Lesson 3 – Self-defense: mental preparation

Nobody explains how to train the mind

One of the least treated (and probably among the most fundamental) aspects of self-defense is mental preparation.

The first time, you simply do not know how you will react:

  • Realizing that you are truly close to a fight
  • Undergoing an unexpected aggression

Especially for those who are not familiar with physical confrontation (but not necessary only them), the stress level involved can be incredibly high.

Note – This article has been asked by one of our Core Course practitioners on Patreon (see how to attend our home study classes here Learn Kung Fu online: a beginner-to-expert course).

It does not matter whether it is a situation that can be resolved by a flee, physical struggle or negotiation: if you are not psychologically ready to concentrate and accept the scenario you are involved in (read for example Self-defense: aggression in front of a supermarket), you will never be able to put your knowledge on the subject (read Lesson 7.1).

As we have already mentioned, in normal personal-defense courses (at best) it is simply repeated over and over again that the psychological level is not to be underestimated but very few explain how to prepare the mind to face that obstacle.

This guide, without any pretension of completeness or of providing miraculous recipes, tries to give answers to this scandalously widespread lack.

A note by Master Kongling – Why this happen? Because 90% of the so-called “instructors” of self-defense are “improvised” and almost no one has even thought to deepen the collateral aspects involved (too boring, no testosterone, too hard to understand, not commercial, etc.).

What we need (mentally)

Reconnecting with what was said in the previous lesson (read Lesson 2), in a self-defense situation we need:

  • To accept the situation (discipline) – Eliminate doubts and act with courage, determination and consistency (guiding the instinct through reason, read Concentration: reason and instinct)
  • The right patterns in our mind (preparation) – Thinking of sketching an effective strategy (from scratch) in the exact moment in which we risk to suffer an aggression means to drastically reduce our possibilities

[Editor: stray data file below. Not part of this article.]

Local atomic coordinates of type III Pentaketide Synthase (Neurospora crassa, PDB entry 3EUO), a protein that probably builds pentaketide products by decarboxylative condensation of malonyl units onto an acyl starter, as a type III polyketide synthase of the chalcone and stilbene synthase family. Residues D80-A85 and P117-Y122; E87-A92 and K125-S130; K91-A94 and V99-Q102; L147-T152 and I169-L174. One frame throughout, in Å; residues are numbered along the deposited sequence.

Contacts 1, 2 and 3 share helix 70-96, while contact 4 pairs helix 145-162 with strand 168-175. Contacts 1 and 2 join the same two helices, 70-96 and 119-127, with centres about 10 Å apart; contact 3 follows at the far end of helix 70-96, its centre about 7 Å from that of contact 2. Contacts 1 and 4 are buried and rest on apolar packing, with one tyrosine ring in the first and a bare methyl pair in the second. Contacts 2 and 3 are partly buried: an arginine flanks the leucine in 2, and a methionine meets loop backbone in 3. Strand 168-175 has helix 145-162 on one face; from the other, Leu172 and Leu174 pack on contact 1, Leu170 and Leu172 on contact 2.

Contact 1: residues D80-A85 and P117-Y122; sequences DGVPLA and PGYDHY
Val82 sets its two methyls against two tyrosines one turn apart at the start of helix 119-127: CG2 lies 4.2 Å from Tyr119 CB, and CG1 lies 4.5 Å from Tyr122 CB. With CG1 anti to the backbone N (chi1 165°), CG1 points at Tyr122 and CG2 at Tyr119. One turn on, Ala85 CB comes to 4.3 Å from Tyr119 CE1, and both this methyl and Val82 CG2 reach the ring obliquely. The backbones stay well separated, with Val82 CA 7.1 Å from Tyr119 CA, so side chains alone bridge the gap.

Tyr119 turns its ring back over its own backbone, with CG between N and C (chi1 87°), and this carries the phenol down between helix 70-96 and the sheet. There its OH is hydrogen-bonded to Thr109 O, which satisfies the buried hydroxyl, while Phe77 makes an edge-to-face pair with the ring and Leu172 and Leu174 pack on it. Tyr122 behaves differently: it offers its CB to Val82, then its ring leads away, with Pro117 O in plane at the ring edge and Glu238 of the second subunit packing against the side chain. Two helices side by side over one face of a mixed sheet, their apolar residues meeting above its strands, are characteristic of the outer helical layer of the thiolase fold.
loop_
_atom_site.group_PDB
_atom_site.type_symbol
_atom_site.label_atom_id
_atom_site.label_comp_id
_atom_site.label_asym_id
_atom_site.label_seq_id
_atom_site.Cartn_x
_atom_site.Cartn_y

• Lucidity to adapt the schemes to the scenario (concentration) – Knowing the best defensive patterns is useless if we do not possess the lucidity to carry out a quick and consistent reasoning

A note by Master Kongling – As you can see, in every teaching related to 6 Dragons Kung Fu, we always return to this triple key of reading: discipline, preparation and concentration.


If on one hand (almost) all serious martial arts practitioners understand that:

Only a few can accept the effort of having to study and train even for what concerns the mental aspects.

The problem is that, in a civil context, most of the self-defense instructors (not necessarily for their fault) have not been trained in this kind of approach and themselves if / when called to face critical situations often react in the wrong way:

  • With too sharp tools (eg. finger in the eyes screaming the name of their martial art)
  • With too mild methods (eg. deluding themselves of applying didactical controlling techniques)
  • More simply (and commonly) going into a total panic (read Always be ready to fight: the mind)

A note by Master Kongling – I’ve been there too. All this should not surprise you: as it is normal that those who are not trained to kick will lose the balance in doing it (read Kick without losing balance: another trick) is similarly normal that those who have no psychological education, react with their personal instinctive nature. I remember for example a boy with a statuesque body and a huge force (forged in hours and hours of Crossfit training) immobilized in front of a snatch (against a close relative) and perpetrated by an old unarmed lame man; those present urged him to do something but nothing… he could have chased him for hours without losing even a drop of sweat, he could have grabbed him by the arm and nothing would have freed him. Nothing.

Without physical confrontation

From a strictly psychological point of view:

  • If one side is true that the typical gym’s martial training, allows you to better deal with daily life situations (work, sociality, etc.)
  • On the other, it does not teach you at all how to manage the most (emotionally) extreme conditions

Only those who have already had practical experience of violence know what it means:

  • People grew up in contexts where it is the order of the day
  • Suburban areas characterized by social degradation
  • Isolated areas where the law does not arrive
  • Eternal war zones